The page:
A plan to increase Massachusetts Bay Transportation Authority fares by 20% is now off the table as officials said they will wait for an outside review of the agency's finances before asking mass transit users to pay more on buses and trains.
The agency had planned on raising fares in December or January. In June, Massachusetts Transportation Secretary Jim Aloisi told board members that even with a $160 million yearly state allocation, the MBTA would need additional revenue. Now, Aloisi said the agency will wait for a "top-to-bottom" evaluation of the authority's finances and the MBTA system before considering a boost in fares.
David D'Alessandro, a former chief executive officer at John Hancock, will conduct the review, which is due Nov. 1.
"At [Gov. Deval Patrick's] direction, I have asked interim general manager Bill Mitchell to suspend all future public workshops on any potential fare increase or service cuts," Aloisi said in a prepared statement. "The governor has been very clear that we will not allow a fare increase of any kind to come before the board until an extensive top-to-bottom review is completed of the [MBTA] finances and operations, and we can be confident that each and every cost saving and efficiency has been exhausted - we do not think that is yet the case."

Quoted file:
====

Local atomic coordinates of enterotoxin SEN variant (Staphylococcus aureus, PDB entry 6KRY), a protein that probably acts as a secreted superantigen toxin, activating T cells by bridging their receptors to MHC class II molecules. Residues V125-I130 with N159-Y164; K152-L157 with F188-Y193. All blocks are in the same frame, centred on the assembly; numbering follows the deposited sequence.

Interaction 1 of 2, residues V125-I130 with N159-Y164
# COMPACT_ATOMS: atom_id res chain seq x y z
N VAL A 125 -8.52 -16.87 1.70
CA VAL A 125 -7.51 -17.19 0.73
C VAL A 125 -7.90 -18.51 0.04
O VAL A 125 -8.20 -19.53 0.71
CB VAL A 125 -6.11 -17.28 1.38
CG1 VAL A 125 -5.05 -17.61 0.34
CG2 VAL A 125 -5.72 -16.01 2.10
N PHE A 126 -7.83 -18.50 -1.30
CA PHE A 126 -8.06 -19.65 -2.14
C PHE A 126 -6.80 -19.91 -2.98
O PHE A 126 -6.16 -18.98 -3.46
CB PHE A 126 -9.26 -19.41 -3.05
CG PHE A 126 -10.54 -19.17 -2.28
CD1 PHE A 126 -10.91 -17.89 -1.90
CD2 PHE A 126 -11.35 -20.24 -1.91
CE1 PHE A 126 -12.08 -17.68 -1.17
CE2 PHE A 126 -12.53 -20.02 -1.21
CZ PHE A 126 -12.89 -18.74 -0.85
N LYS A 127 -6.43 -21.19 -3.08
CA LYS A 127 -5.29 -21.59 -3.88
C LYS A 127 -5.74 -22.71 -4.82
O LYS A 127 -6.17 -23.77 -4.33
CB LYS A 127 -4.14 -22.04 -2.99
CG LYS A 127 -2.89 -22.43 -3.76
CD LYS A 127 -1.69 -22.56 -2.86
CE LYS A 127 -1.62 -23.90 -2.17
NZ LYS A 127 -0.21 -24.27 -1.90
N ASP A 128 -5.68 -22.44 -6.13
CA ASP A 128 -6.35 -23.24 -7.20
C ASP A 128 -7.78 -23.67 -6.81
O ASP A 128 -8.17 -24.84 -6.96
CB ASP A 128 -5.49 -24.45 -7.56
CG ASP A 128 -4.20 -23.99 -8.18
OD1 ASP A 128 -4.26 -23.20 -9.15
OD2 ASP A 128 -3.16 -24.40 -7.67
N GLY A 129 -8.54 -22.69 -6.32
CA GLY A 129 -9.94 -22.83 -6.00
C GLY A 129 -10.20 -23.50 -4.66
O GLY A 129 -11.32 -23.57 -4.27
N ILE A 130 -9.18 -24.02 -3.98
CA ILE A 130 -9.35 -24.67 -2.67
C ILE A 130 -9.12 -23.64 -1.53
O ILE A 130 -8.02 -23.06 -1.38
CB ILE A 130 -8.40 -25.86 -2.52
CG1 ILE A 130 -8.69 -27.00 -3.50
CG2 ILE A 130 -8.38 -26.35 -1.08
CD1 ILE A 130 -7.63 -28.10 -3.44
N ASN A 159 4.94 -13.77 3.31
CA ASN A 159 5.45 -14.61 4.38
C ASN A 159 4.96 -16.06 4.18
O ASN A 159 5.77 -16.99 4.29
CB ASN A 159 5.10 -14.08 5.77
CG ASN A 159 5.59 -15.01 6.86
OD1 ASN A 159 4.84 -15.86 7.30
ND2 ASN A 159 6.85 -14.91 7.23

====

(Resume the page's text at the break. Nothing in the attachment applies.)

Additional revenue would help the authority's operating budget. In fiscal 2010, which began July 1, the MBTA will use 30% of its revenues to cover debt service and lease payments of $445.2 million - up by $77.5 million from the year before.
"Among its peers, the MBTA spends the most on debt service as a percentage of funds also available for operating costs," according to an April MBTA advisory board report. "These are funds the [MBTA] could spend on operating costs, its $2.7 billion maintenance backlog, system enhancements, better on-time performance of measures to reduce overcrowding."